Updated on 09/16/2011 8:29AM

He's now sure he made right move


INGLEWOOD, Calif. - Paulo Lobo's introduction to most American racing fans came at the most unlikely time at an unexpected venue.

He did not quietly emerge with a string of good horses at his new base in Southern California. Instead, he emerged at one of the country's biggest races - the Kentucky Oaks at Churchill Downs on May 3.

An 20-1 upset by his Farda Amiga in the Oaks left onlookers wondering who Lobo was and then amazed as co-owner Jose de Camargo led a raucous celebration as jockey Chris McCarron brought the filly back to the winner's circle.

Against a field that included Take Charge Lady, Farda Amiga's upset was a shock. She had never won a stakes. The post-race scene was so jubilant that McCarron had to ask one of the owners to settle down out of fear the already excited filly would be spooked.

It was a moment Camargo, Lobo, and the Brazilian-based owners - Marcos Simon and Julio de Camargo - would never forget. It was also the hour in which Lobo knew he had made the right decision by uplifting his family and coming to the United States from Brazil 16 months earlier.

"I always thought, I have to try. I have to try," he recalled. "No one here knew Paulo Lobo. Now, they have seen me with their eyes, maybe they are more comfortable."

The Kentucky Oaks was a splashy debut for the far-from-splashy Lobo, 33. But it was not entirely unexpected to followers of South American racing, who knew the quiet Lobo as an assistant to his father from 1988 to 1996, a trainer on his own in the late 1990's, and since his arrival in Southern California in January 2001.

Six months before coming to America, Lobo had made a fact-finding trip to Del Mar to inspect the racing and working conditions in Southern California, and decided to give up an established operation in Brazil.

If there was a chance to make a change, he thought, this was it. Lobo and his wife, Carolina, a lawyer in Brazil, moved to Pasadena with only the support of Camargo and other Brazilian owners. "The economic situation in South America is not very good," Lobo said.

When Lobo left Brazil, his stable there included 70 horses. Currently, he has 12 horses at Hollywood Park with promises for more from South American in coming months.

"Everything is different," he said. "Nowhere is it easy."

The first winner from Lobo was hardly an indication of things to come. He claimed Flashy Finish for $10,000 at Santa Anita in February 2001 and watched her win her next start.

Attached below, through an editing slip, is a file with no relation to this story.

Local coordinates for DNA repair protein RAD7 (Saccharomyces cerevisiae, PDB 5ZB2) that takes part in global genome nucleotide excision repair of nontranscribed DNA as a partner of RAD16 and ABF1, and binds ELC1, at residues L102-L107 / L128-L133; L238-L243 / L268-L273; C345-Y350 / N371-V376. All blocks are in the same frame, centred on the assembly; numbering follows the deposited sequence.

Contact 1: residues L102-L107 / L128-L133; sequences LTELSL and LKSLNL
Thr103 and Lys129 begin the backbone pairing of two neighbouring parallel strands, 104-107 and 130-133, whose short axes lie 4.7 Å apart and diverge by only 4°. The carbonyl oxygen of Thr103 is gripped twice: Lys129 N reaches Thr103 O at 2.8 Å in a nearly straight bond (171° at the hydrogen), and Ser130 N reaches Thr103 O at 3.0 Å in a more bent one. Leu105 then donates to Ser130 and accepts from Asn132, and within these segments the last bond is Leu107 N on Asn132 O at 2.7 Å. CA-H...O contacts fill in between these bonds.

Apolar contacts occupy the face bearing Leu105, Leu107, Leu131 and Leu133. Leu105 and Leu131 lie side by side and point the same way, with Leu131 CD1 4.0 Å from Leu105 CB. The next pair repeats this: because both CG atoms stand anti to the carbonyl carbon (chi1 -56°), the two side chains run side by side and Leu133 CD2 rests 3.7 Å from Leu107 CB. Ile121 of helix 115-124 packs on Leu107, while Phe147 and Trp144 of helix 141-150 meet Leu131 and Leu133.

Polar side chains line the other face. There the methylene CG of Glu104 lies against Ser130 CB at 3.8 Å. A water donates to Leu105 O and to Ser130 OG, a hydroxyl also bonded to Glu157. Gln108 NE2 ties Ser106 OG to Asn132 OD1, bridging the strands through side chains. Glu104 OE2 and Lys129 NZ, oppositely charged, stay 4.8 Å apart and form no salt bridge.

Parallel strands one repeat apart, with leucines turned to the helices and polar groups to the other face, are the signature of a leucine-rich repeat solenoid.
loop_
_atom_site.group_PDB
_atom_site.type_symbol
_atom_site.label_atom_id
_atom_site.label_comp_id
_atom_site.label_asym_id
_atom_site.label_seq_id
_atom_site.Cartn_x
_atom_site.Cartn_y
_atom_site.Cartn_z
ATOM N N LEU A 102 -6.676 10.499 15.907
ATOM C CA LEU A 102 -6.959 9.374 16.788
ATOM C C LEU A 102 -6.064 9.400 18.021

A little more than a year later, Lobo was in the winner's circle of the Kentucky Oaks with a Kentucky-bred owned by a partnership of Brazilians.

"I knew it was an impossible dream, but I was confident," he said. "I think it's a great beginning."

Farda Amiga debuted at Del Mar last September, scoring a convincing win in a one-mile maiden race on turf. Through the fall and winter, she remained on turf. She finished sixth with a wide trip in the Grade 3 Miesque Stakes at Hollywood Park in the fall and seventh in the minor Blue Norther Stakes at Santa Anita in early January.

McCarron rode Farda Amiga for the first time when she won an allowance race/optional claimer on turf on Feb. 9, overcoming a blocked path in the stretch to score by a head. It was only her second win, but Lobo saw enough to attempt the Santa Anita Oaks, even though the race attracted You and Habibti, the two top 3-year-old fillies in California at the time.

Farda Amiga finished fourth, beaten two lengths. A few weeks later, the Kentucky Oaks became a goal. McCarron kept the mount.

"When I came over to work the filly a couple of times, I recognized a horseman," McCarron said of Lobo. "I didn't know that much about him until after the Oaks. I've been impressed with his approach and the way he handles things.

"He did something I haven't seen a horseman do in a long time - he took her pulse after the breeze and 10 minutes later. He was trying to see how fit she was. I can't remember the last time I saw that." Lobo, who stands 5 feet 5 inches, is more physical with his expressions than vocal. He does not have a firm grasp of English. He keeps a low profile.

"He's very thorough," said jockey Luis Jauregui, who occasionally works horses and rides for Lobo. "You can tell he knows a lot about horses. We'll see good things from him."

With the small stable, he has had few starters since the Oaks. This weekend he hopes to have three runners, including the promising maiden Secret Wildcat, and Balanos in an allowance race. Later this summer, Vacilacos, Viernes, and Nikolayev, all of whom had group stakes form in South America will start for Lobo.

And, of course, there is Farda Amiga, who returned to California on May 19, following a brief stay in Kentucky after the Oaks due to illness. She is over that, but is only jogging, Lobo said. The $500,000 American Oaks at Hollywood Park on July 6 is a possibility, but the Coaching Club American Oaks and the Alabama Stakes are being considered as summertime goals.

"I think the farther for her, the better," Lobo said. "She has a lot of stamina."

Lobo has also decided to stay in the United States. With the introductions out of the way, he wants to prove he belongs.